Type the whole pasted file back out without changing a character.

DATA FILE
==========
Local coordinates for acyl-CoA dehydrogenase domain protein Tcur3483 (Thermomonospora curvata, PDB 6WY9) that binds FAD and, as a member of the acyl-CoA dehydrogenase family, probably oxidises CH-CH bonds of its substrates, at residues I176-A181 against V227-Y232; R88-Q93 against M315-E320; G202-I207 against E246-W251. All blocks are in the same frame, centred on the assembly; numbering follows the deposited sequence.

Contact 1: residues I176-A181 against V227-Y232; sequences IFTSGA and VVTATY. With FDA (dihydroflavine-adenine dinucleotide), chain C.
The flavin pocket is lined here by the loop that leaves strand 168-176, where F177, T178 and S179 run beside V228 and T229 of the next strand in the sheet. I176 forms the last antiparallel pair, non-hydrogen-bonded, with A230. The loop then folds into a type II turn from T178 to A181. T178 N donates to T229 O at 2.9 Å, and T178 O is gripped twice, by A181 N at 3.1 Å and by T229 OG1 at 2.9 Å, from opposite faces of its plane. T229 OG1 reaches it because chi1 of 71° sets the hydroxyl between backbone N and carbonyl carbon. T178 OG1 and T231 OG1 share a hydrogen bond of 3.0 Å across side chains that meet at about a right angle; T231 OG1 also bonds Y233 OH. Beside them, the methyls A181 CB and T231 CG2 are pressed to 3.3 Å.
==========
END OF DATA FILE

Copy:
Local coordinates for acyl-CoA dehydrogenase domain protein Tcur3483 (Thermomonospora curvata, PDB 6WY9) that binds FAD and, as a member of the acyl-CoA dehydrogenase family, probably oxidises CH-CH bonds of its substrates, at residues I176-A181 against V227-Y232; R88-Q93 against M315-E320; G202-I207 against E246-W251. All blocks are in the same frame, centred on the assembly; numbering follows the deposited sequence.

Contact 1: residues I176-A181 against V227-Y232; sequences IFTSGA and VVTATY. With FDA (dihydroflavine-adenine dinucleotide), chain C.
The flavin pocket is lined here by the loop that leaves strand 168-176, where F177, T178 and S179 run beside V228 and T229 of the next strand in the sheet. I176 forms the last antiparallel pair, non-hydrogen-bonded, with A230. The loop then folds into a type II turn from T178 to A181. T178 N donates to T229 O at 2.9 Å, and T178 O is gripped twice, by A181 N at 3.1 Å and by T229 OG1 at 2.9 Å, from opposite faces of its plane. T229 OG1 reaches it because chi1 of 71° sets the hydroxyl between backbone N and carbonyl carbon. T178 OG1 and T231 OG1 share a hydrogen bond of 3.0 Å across side chains that meet at about a right angle; T231 OG1 also bonds Y233 OH. Beside them, the methyls A181 CB and T231 CG2 are pressed to 3.3 Å.